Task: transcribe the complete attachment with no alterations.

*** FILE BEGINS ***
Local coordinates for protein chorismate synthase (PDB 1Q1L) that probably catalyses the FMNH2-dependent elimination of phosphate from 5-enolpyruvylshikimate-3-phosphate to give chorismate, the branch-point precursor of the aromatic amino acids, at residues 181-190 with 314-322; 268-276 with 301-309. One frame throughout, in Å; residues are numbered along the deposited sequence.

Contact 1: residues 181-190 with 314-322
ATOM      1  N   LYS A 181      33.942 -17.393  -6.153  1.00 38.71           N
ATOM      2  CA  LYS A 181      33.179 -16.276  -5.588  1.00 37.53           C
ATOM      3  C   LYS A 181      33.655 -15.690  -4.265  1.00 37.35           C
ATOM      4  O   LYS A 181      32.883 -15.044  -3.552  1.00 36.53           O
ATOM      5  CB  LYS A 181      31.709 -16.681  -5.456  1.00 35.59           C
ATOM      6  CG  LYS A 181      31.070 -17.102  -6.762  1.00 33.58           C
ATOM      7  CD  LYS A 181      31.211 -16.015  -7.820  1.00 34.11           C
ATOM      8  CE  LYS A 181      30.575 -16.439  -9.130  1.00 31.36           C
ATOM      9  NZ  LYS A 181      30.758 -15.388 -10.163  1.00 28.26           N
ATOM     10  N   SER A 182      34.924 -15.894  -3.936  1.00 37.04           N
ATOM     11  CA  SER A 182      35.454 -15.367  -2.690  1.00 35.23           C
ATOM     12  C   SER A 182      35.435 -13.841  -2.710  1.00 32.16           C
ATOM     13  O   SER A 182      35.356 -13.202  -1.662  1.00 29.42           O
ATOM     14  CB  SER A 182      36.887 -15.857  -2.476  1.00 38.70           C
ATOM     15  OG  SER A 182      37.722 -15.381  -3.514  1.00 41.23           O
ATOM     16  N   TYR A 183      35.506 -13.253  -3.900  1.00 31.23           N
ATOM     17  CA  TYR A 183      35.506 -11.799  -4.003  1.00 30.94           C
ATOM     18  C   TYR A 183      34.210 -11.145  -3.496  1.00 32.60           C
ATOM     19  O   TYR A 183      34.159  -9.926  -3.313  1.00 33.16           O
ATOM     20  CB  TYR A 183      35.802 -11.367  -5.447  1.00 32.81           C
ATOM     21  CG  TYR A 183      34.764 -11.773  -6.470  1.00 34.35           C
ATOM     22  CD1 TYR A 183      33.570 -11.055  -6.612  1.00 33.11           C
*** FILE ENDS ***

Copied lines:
Local coordinates for protein chorismate synthase (PDB 1Q1L) that probably catalyses the FMNH2-dependent elimination of phosphate from 5-enolpyruvylshikimate-3-phosphate to give chorismate, the branch-point precursor of the aromatic amino acids, at residues 181-190 with 314-322; 268-276 with 301-309. One frame throughout, in Å; residues are numbered along the deposited sequence.

Contact 1: residues 181-190 with 314-322
ATOM      1  N   LYS A 181      33.942 -17.393  -6.153  1.00 38.71           N
ATOM      2  CA  LYS A 181      33.179 -16.276  -5.588  1.00 37.53           C
ATOM      3  C   LYS A 181      33.655 -15.690  -4.265  1.00 37.35           C
ATOM      4  O   LYS A 181      32.883 -15.044  -3.552  1.00 36.53           O
ATOM      5  CB  LYS A 181      31.709 -16.681  -5.456  1.00 35.59           C
ATOM      6  CG  LYS A 181      31.070 -17.102  -6.762  1.00 33.58           C
ATOM      7  CD  LYS A 181      31.211 -16.015  -7.820  1.00 34.11           C
ATOM      8  CE  LYS A 181      30.575 -16.439  -9.130  1.00 31.36           C
ATOM      9  NZ  LYS A 181      30.758 -15.388 -10.163  1.00 28.26           N
ATOM     10  N   SER A 182      34.924 -15.894  -3.936  1.00 37.04           N
ATOM     11  CA  SER A 182      35.454 -15.367  -2.690  1.00 35.23           C
ATOM     12  C   SER A 182      35.435 -13.841  -2.710  1.00 32.16           C
ATOM     13  O   SER A 182      35.356 -13.202  -1.662  1.00 29.42           O
ATOM     14  CB  SER A 182      36.887 -15.857  -2.476  1.00 38.70           C
ATOM     15  OG  SER A 182      37.722 -15.381  -3.514  1.00 41.23           O
ATOM     16  N   TYR A 183      35.506 -13.253  -3.900  1.00 31.23           N
ATOM     17  CA  TYR A 183      35.506 -11.799  -4.003  1.00 30.94           C
ATOM     18  C   TYR A 183      34.210 -11.145  -3.496  1.00 32.60           C
ATOM     19  O   TYR A 183      34.159  -9.926  -3.313  1.00 33.16           O
ATOM     20  CB  TYR A 183      35.802 -11.367  -5.447  1.00 32.81           C
ATOM     21  CG  TYR A 183      34.764 -11.773  -6.470  1.00 34.35           C
ATOM     22  CD1 TYR A 183      33.570 -11.055  -6.612  1.00 33.11           C